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David Haff, an artist who grew up in the greater Philadelphia region, is a member of the Cherokee and Delaware Tribe of Indians. He has adopted a Lenape word as a name: Ahchipaptunhe, meaning to talk strange.
Now based in Phoenix, Ahchipaptunhe identifies strongly with his Lenape heritage and incorporates it into his abstract works. But he had not personally encountered any historic Lenape objects. He presumed they didn’t exist.
“I grew up in the tri-state area, Lenapehoking, and I hardly would ever see any Lenape artifacts,” he said. “So when the Michener Museum said, ‘We have traditional Lenape artifacts and we want to show you,’ I was so ecstatic.”
“It sounds strange, but even looking at the pottery, I get shaky just being in the presence of these things,” he said. “I believed that they were lost.”
For the exhibition “Never Broken: Visualizing Lenape Histories,” now on view at the Michener Museum in Doylestown, Pa., Ahchipaptunhe created large-scale, monochrome abstract pieces based on the patterns of Lenape pottery fragments and woven baskets seen in the same gallery. Some of them date to the third century,
Borrowed from the New Jersey State Museum, the objects under glass have patterns that are echoed in Ahchipaptunhe’s paintings. The pottery was carved with hash marks; the baskets have a checkerboard weave stamped with graphics. The Lenape artisans likely used carved potatoes dipped in ink to stamp their baskets.
Ahchipaptunhe admits he has no idea what the patterns or graphics mean, if they represent anything literal at all. He is more interested in thinking about how his ancestors made things.
“Is there a story behind these forms? That’s something that I won’t ever be able to pull out,” he said. “But having this simpler conversation about form and design is important to me. As an abstract artist, I love that. It puts me in the driver’s seat to have a direct conversation with the viewer.”
“Never Broken” was curated in partnership with the Lenape Center in New York City, whose director, Joe Baker, says this is the first exhibition of contemporary Indigenous artists to feature Lenape artists, exclusively. Typically, exhibitions of Indigenous artists feature work of people from a variety of tribal backgrounds.
“This show is about a homecoming, a return, a remembrance of our ancestral land,” said Baker. “We have a responsibility to remember, to think about, and reflect upon this place that we come from and to create a response to that in our own way, in our own voice, in our own time.”
Baker included some of his own work in the exhibition, including a recreation of a Big House, a large structure that would serve as the basis of the Lenape system of religious beliefs. A building made of tall timbers acted as a gathering place to contemplate the natural and supernatural worlds.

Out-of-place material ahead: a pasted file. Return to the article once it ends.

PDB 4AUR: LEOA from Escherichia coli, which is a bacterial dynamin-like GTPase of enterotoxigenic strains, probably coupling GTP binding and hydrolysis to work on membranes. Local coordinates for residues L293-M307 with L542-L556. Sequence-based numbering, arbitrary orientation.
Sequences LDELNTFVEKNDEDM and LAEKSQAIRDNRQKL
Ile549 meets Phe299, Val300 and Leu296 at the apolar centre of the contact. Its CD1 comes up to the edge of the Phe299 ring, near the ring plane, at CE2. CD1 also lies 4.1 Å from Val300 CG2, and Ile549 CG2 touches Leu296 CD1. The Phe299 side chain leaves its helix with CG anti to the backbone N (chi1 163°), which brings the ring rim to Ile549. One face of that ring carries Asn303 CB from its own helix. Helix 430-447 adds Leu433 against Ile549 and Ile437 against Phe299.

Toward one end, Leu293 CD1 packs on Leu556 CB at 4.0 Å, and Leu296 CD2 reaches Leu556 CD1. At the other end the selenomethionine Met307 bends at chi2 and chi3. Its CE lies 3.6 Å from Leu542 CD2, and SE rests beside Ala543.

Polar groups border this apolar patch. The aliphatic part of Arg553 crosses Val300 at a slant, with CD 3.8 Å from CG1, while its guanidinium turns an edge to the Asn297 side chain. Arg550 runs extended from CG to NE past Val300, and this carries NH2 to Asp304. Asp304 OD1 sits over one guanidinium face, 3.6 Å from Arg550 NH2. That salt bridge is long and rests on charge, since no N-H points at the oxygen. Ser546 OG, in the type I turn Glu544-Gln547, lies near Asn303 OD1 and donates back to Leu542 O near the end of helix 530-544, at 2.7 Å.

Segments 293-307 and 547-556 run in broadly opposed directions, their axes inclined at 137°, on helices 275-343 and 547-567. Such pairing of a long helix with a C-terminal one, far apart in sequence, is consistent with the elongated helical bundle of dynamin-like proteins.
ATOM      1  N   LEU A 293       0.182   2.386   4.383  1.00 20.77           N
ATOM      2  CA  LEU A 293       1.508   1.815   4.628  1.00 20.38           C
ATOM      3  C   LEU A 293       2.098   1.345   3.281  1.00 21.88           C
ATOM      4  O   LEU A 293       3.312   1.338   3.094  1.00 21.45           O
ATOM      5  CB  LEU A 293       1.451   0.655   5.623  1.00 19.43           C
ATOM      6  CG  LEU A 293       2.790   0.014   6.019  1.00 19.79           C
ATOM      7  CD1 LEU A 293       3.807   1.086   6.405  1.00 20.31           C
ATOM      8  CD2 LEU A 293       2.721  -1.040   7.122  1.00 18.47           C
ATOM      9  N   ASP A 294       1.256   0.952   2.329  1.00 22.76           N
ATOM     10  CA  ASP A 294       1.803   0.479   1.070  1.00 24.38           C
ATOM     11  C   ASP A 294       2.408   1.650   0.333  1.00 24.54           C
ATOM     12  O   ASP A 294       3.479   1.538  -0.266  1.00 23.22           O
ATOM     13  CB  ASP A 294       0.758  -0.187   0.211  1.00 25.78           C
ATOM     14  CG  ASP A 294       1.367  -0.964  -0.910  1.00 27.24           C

In the center is a large pole in which a face has been carved, with 12 furrows in its brow.
“The Center Post, which was the connector for the lower world and the upper world,” said Baker. “If you look at the face, the 12 lines on the forehead represent the 12 levels of the upper world, the heavens.”
Baker also included several of his own large abstract paintings in the exhibition, including “Three Sisters,” in which he imagines his grandmother and her sisters returning to the Lenapehoking land.
In the 18th century, the Lenape were forcibly displaced from the Lenapehoking, and continued to be displaced throughout much of the 19th century until they landed in Oklahoma. Baker’s grandmother, Stella Whiteturkey Fugate, owned land in the Osage reservation in Oklahoma on which oil was discovered. She was murdered by poison in 1924. Baker says she was killed for oil during the Reign of Terror.
“Illegal land sales and land grabs were happening to seize allotment lands which were oil producing,” he said.
“Never Broken” is designed to use contemporary Indigenous art to seize control of Lenape history. Part of the exhibition features a set of historic paintings depicting the 1683 meeting of William Penn with Lenape chief Tamanend to agree on a treaty between the Lenape and European colonists.
Artist Benjamin West famously painted the scene in 1772, which was reproduced widely as prints and even on collectible dishware — a cup and saucer circa 1820 are on display. Another artist, Edward Hicks, kept painting that scene, which he called Peaceable Kingdom, over and over for many years.
But the scene of the Treaty of Shackamaxon, aka William Penn’s Treaty, is largely a historic invention. What exactly Penn and Tamanend agreed upon, and when exactly that agreement happened are not recorded in primary documents. The details of the presumed amicable arrangement exist mostly in paintings imagined by descendants of European colonists.
Baker said “Never Broken” is responding to the persistence of that imagined history.
“It’s pushing back against the myth of the foundation and formation of the United States of America,” he said. “The power of art to be the voice of contemporary expression is very, very important to this conversation.”
The exhibition also includes a large wall sculpture by Holly Wilson, “Bloodline,” featuring a long line of small bronze figurines, resembling stick figures, walking along pieces of a split locust tree. The piece comes out of Wilson’s research into her family genealogy, and her desire to give form to the people she was discovering in records.
“Never Broken” also features a video work by Nathan Young, who recorded himself walking a portion of the Walking Treaty, an agreement made by William Penn’s sons to occupy as much Lenapehoking land as a man could walk in a day. However, Penn’s descendants cheated the Lenape by using fast runners, instead of walkers, to stake out the land.
“Never Broken” will be on view at the Michener Museum until Jan. 14.